The Government had agreed that protection of sacred sites and of Aboriginal community lifestyle was paramount in any negotiation of mining on Aboriginal land.

Mr Hagansaid the meeting had provided valuable insight for both the Government and the NAC into the complexities of the other situation and this would prove beneficial in any further top level discussions. 'While the NAC entered no agreement with the Government on the Noonkanbah issue, it is confident that the Government, for the first time -

I beg to differ slightly here because I believe the Government has understood the issue-

now fully understands the feeling of the Noonkanbah people and of all Aborigines on the question of land rights' . . . 'The NAC made the Government totally aware of the resolve of the NAC and other Aboriginal organisations that in this instance it should intervene to effect a peaceful resolution to the Noonkanbah dispute.'

He said Press reports that the talks had failed had presupposed that the NAC had met the Government with the expectation of effecting an immediate change in the situation.

This was not the case.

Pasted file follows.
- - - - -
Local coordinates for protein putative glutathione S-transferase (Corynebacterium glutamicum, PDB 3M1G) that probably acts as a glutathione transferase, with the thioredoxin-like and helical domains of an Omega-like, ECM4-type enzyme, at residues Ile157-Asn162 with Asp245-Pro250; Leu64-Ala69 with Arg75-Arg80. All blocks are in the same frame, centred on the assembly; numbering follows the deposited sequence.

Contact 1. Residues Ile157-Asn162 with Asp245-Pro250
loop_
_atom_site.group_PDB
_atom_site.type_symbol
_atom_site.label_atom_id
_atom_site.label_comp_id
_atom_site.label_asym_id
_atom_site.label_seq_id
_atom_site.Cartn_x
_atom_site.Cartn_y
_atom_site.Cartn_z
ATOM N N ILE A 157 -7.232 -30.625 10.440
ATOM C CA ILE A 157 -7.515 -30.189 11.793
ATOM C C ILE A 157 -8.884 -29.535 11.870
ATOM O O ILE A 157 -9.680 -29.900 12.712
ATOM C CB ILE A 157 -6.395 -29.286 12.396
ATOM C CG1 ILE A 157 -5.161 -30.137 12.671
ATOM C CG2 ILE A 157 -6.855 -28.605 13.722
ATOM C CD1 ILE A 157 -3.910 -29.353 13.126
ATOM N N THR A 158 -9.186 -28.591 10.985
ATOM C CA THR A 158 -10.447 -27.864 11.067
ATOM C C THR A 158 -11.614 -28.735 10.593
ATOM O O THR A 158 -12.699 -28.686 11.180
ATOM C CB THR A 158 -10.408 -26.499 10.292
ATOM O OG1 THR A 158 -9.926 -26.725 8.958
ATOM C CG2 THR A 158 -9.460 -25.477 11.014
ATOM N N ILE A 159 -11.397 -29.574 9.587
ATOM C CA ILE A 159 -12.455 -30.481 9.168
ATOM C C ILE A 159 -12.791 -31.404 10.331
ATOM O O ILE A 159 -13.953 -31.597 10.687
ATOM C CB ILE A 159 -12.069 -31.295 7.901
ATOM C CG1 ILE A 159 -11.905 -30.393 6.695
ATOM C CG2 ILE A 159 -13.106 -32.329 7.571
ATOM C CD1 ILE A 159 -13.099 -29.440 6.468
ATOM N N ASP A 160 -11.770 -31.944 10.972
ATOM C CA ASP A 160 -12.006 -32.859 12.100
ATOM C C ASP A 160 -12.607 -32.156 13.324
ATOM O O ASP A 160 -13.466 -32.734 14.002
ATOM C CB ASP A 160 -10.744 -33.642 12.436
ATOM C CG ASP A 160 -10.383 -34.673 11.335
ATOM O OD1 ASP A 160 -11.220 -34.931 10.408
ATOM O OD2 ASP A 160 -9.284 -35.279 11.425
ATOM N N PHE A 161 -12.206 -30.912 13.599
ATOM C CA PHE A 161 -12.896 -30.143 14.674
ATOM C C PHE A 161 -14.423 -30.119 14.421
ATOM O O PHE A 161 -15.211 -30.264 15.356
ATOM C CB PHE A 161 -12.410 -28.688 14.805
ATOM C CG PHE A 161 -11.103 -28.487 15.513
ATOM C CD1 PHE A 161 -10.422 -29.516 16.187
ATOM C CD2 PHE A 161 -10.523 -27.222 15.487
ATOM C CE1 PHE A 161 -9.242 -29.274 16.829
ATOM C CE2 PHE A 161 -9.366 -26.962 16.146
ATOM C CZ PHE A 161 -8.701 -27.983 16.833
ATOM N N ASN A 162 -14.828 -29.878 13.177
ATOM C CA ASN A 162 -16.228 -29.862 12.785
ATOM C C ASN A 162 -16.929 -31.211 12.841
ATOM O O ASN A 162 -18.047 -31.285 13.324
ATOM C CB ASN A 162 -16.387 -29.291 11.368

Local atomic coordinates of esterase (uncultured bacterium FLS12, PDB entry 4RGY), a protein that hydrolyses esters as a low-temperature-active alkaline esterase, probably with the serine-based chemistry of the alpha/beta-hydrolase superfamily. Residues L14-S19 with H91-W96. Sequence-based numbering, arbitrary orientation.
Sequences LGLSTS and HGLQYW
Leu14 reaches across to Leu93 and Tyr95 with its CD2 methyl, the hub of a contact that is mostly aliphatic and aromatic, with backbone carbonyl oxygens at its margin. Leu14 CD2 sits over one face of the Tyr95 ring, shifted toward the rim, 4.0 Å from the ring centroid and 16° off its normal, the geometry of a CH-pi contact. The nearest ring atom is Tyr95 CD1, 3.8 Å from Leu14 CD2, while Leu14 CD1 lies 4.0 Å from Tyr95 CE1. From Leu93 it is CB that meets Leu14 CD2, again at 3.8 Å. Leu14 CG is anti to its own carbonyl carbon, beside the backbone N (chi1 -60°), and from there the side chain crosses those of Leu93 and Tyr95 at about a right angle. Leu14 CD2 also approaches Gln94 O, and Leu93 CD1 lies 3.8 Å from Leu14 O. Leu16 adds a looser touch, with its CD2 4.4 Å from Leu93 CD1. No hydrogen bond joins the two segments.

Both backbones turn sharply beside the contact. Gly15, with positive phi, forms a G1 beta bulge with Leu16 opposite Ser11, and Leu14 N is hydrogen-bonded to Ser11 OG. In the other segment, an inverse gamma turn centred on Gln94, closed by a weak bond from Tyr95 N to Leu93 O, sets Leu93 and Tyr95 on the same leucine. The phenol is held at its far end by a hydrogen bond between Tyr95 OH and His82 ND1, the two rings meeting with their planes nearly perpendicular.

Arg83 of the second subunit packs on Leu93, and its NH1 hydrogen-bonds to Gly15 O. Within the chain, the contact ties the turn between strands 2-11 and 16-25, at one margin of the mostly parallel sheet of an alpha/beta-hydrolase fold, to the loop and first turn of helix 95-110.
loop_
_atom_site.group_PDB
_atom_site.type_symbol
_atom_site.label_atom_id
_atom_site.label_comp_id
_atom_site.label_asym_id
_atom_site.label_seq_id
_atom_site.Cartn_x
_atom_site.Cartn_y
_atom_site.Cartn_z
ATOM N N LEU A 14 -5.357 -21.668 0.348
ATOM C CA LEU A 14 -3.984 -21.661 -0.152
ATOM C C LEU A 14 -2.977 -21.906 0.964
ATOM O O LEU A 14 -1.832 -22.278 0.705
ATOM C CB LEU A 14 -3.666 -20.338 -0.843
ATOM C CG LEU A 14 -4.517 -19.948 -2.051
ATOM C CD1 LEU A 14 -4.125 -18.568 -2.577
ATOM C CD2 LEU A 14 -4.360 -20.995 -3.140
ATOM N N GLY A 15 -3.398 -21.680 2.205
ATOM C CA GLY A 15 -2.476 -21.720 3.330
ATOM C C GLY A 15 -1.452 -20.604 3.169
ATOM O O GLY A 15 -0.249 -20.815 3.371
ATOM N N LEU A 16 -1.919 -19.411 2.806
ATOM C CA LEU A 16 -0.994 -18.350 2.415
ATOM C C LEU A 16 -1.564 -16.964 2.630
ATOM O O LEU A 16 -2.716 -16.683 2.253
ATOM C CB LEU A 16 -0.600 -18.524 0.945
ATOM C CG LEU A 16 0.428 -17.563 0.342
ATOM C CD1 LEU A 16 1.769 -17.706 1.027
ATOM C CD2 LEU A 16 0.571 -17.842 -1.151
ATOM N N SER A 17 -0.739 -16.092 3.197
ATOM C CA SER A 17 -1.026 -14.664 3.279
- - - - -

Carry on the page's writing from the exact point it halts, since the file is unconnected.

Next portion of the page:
So it goes on. That was a Press statement by the Chairman of the National Aboriginal Conference on its behalf. As indicated at the end of that Press statement, it is true that the Conference put to us that it would prefer this Government to use the totality of its Commonwealth power. The Government, in response, said that if these matters are to be resolved through negotiation and consultation, it will be not only a question of negotiation and consultation among Aboriginal groups, the State Government, miners or the Federal Government but also a question of negotiation and consultation between governments. It is not a question of one government arbitrarily using powers in relation to another. That would not advance the cause of Aboriginal people. That Press statement on behalf of the National Aboriginal Conference demonstrated plainly that the meeting yesterday was a constructive and useful one and that there is a better understanding of the totality of the issues involved. That meeting will be followed by discussions later this week with the Deputy Prime Minister and others and with the mining groups which have an interest in making sure that these matters can proceed in a reasonable way by negotiation and without confrontation. I have no doubt that this Government will have the co-operation of mining groups in relation to that.